Fifteen years after Giovanni Bucci left Europe on his own terms, he returned in the same manner, driving a singular vehicle of his own design and construction intended to revolutionize the RV industry. Now, after sitting for more than 40 years, Bucci’s EX has found a new owner and will once again take to the road.
A Chicago-based designer and artist, Bucci was probably best known for crafting replicas of Nicola Salvi’s Trevi fountain that traveled the country. His entry into art, however, came from a sort of necessity. In the early 1960s, not long after he emigrated to Chicago from Gorizia (then a part of Yugoslavia) via Italy, he decided he needed a car — not so much for transport but to attract girls.
Though employed as an electrical engineer at the time, he didn’t have the money to spend on a new or a used car, so instead he found a wrecked 1960 Fiat and learned how to create a new fiberglass body for it, one that blended the twin jet pods of the Cadillac Cyclone with the Plymouth XNR‘s asymmetry (and which may be the only car in the world with pop-down headlamps). While it went by various names — Astro, 0011 Pursuer — it most famously appeared in 1964 at the New York World’s Fair as La Shabbla.
From then on, fiberglass became a staple of Bucci’s design work, both automotive and sculptural. A follow-up to La Shabbla (possibly named Trieste) toned down the asymmetry while his Gina kit car offered Dino-like styling on a Volkswagen chassis. Perhaps his most ambitious project, however, reimagined the self-contained RV as a sort of executive lounge on wheels.
Somewhat similar in concept to the Kershaw Kruise-Aire and the Brubaker Box, the EX didn’t exactly fit the conventional concepts of a van or RV. Instead, Bucci envisioned it filling a number of roles: “a mod apartment where businessmen can confer away from the office,” according to Goodyear’s Wingfoot Clan newsletter; or even “a meeting-space and slide show facility… where twenty people can dance” thanks to its slideaway roof, according to a circular from Manhattan Publications.
Bucci started with a second-generation Ford Econoline chassis and stripped its body in preparation for the 22-foot-long body, reportedly molded in a single piece of fiberglass (the Kershaw used two pieces; the Brubaker 11) that didn’t rely on any steel supports for structural integrity. Though its prow-like cockpit and its uninterrupted side profile — both of which seem like they could have been lifted from a Syd Mead design — make it appear massive, the EX in fact stands just seven feet, two inches tall in the front and six feet, four inches in the rear.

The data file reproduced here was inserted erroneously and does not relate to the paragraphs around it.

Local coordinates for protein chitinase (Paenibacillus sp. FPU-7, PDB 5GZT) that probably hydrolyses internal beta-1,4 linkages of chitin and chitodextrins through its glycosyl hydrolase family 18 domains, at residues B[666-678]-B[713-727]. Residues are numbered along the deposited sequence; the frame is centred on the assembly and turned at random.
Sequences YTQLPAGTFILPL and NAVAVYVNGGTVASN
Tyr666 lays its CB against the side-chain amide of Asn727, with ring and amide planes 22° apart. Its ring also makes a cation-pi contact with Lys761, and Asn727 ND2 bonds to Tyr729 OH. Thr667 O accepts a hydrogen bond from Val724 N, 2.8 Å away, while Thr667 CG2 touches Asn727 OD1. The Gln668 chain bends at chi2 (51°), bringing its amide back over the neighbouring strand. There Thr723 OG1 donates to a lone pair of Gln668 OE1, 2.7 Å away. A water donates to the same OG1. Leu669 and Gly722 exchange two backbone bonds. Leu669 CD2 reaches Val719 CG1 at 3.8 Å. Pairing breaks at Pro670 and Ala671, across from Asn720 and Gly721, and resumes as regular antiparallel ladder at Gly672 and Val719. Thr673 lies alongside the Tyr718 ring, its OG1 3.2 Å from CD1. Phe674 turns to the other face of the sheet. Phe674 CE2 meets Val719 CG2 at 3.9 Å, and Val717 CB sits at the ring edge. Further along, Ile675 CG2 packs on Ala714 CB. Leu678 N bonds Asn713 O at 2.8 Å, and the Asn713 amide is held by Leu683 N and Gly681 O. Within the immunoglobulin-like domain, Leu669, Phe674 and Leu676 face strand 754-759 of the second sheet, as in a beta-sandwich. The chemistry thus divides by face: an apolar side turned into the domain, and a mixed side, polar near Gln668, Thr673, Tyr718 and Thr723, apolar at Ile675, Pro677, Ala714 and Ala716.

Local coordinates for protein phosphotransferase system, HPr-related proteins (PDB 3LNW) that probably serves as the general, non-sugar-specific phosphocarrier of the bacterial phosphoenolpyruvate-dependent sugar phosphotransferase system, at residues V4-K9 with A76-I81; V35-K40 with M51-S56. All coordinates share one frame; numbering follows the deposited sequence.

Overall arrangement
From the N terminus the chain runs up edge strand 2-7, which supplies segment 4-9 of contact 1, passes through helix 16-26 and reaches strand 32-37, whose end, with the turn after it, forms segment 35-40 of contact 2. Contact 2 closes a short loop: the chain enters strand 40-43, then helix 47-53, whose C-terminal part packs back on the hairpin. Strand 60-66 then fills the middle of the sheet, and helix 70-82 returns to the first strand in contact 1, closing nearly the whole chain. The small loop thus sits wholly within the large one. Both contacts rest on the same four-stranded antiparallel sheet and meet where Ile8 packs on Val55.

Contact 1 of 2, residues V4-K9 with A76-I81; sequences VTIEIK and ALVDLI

Inside, the EX featured a full bathroom, waterbed, bar, skylights, and a suspended fireplace. If there were any justice in the world, the Broccoli clan would have used the EX as the mobile lair for a Bond villain.
After a 10-month build, Bucci and his wife Jeanne then took the EX on a road trip through the United States and Canada, across the Atlantic on the Queen Elizabeth 2, and then throughout Europe, reportedly recording 12 miles to the gallon on the trip.
Their trip completed, Bucci then reportedly shopped the EX and its design features to RV companies. At about the same time, however, he also envisioned a successor to the EX, a six-wheel version that he called the Mobile Villa. Rather than pitch it as just a larger mobile lounge-slash-nightclub, Bucci saw the Mobile Villa as a full-on luxury RV complete with the EX’s sliding roof (this time over the bedroom), waterfall, sauna, sunken bath, computerized kitchen, and a small electric car to serve as a tender. While he completed a scale model with UOP Shadow graphics (he reportedly did some design work for the American/British Formula One team), he apparently never built the full-scale Mobile Villa.
Unlike most creators eager to sell their vehicles to fund the next one, Bucci never saw the need to get rid of the EX or La Shabbla. the latter enjoyed pride of place in Bucci’s home studio and even made an appearance at the 2013 Milwaukee Masterpiece, but the EX sat for the next 40-plus years in his driveway.
However, with Bucci’s death this past February, his widow has been looking to place his vehicles with enthusiasts and has sold the EX to Geoff Hacker, the fiberglass vehicle collector who has picked up the occasional cab-forward vehicle and motorhome in his travels.
As with his other vehicles, Geoff’s plans call for a restoration of the EX. He’s promised to keep us informed of his progress.